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31 May 2017: Lumpa Phiri is realizing her potential

By Precious Mumbi Habeenzu

© UNICEF/Zambia/2017/Habeenzu
Lumpa Phiri

In its response to the Government of the Republic of Zambia on skilling up the youth population by 2030, UNICEF Zambia, with funding from UK National Committee, is supporting implementation of the Zambian Girls 2030: Reaching My Potential initiative, a program of entrepreneurship, financial literacy, career guidance, and corporate mentoring aimed at empowering adolescent Zambian girls, enabling them to gain important skills to both improve their own lives and to contribute to the realization of Zambia’s Vision 2030.

18 year old Lumpa Phiri from Mpulungu district is one of the 6,000 girls enrolled in the 200 school-level career and skills clubs in Zambia’s eight target districts. Lumpa is currently in her twelve grade at Mpulungu Boarding School and is the sixth born from a family of ten children and had no hopes of ever being selected onto this program (due to many reasons including high poverty status of her family and lack of self-confidence as she did not feel intelligent enough to be selected).

It was during the school holidays that Lumpa received a notice from the school informing her of her selection. “I was surprised and simply could not believe it because I come from a very poor family, my mother sells tomatoes and vegetables to sustain all ten of us and, as the sixth born, I worry about my younger siblings all the time. In this instance, I worried about pocket money too as I could not afford to carry any pocket money during the camp.”

Target provinces and districts were identified based on poverty, gender, and education indicators and in consultation with the MoGE. Participating girls were identified through a needs-based assessment in selected schools in designated districts. All girls participating in the internship programme are drawn from the established Career and Skills Clubs and Camps.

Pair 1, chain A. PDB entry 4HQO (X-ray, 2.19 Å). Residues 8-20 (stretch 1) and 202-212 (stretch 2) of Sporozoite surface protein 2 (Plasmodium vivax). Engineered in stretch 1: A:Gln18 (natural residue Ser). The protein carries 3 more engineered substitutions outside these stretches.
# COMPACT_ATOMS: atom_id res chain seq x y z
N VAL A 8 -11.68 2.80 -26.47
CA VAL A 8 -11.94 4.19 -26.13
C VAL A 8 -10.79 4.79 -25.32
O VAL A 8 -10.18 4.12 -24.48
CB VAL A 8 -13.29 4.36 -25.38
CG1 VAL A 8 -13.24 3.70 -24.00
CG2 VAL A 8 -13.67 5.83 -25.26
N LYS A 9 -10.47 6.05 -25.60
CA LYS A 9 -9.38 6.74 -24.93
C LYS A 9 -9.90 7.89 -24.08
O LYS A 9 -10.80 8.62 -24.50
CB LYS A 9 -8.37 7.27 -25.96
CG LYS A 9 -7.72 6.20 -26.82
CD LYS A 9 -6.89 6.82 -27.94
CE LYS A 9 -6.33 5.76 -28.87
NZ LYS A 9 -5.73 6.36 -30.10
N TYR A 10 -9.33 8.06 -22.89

Life before the career and skills development programme

“There simply were no career clubs at my school before this initiative and we were never motivated to work hard in school or have any skills life skills to enable us make informed decisions,” she said. “Where I come from, my peers get married easily because they are not empowered and motivated to understand the importance of completing their education first. This exposure has helped me see the greener pasture and importance of education and my immediate goal is to pass my Grade 12 first.”
 

My selection

“When I heard the announcement that the school would be sending some of the pupils to career camp in Kasama and internship programme in Lusaka, I did not think or feel I was intelligent enough to be selected compared to the rest of my peers,” she adds. “To make it worse, I did not even have clothes to wear for the career outfit we were supposed to dress up in as part of the selection criteria and for this reason, I simply ruled myself out of being selected,” Lumpa says.

“My mother was very happy to hear that I was selected to represent my school. When I go back home, I plan to share my experience in Lusaka with the rest. I have taught my mother how to save money and I look forward to sharing more with her.”

Because of her zeal to learn more and participate in class activities, Lumpa has just been selected as the class Captain and she is looking forward to sharing her experience with her peers.
 

My message

With her mother as her role model, Lumpa’s motto in life is hard work and prioritize education. “In life, there are challenges and for us to overcome them, we need to work hard, we should not give up easily and hard work definitely pays off all the time,” she said. “I believe that there is no failure in life, the trick is simply to work hard and seek guidance when not clear on your studies,” she adds.
 

Netball

Lumpa’s favourite sport is netball and she explains why. “I love netball because there is a lot of negotiation in this game and I have to negotiate my way through in order to succeed. Failure to negotiate in this game is a quick way to lose. I have been playing netball from the age of six and I have come to apply my netball negotiation skills to my studies and the way I relate to others in that I realize that for me to pass my exams, I have to study hard, negotiate my way through my books, and if I do not understand, I freely am able to reach out to my teachers for guidance,” she says.
 

How has this programme shifted your mind-set?

“Before this programme, I used to be very lazy in class. I never bothered to participate in class activities even when I knew the answers simply because I had no self-esteem. I know my teacher observed me very closely because she would try to talk to me and encourage my participation in class. Participating in the internship for the second time has given me the confidence to contribute to all class activities and right now, I am one of the best quiz participants in my class and at school in general,” she adds.

 

Habeenzu is a Communications Officer with UNICEF Zambia and can be reached on phabeenzu@unicef.org

 

 
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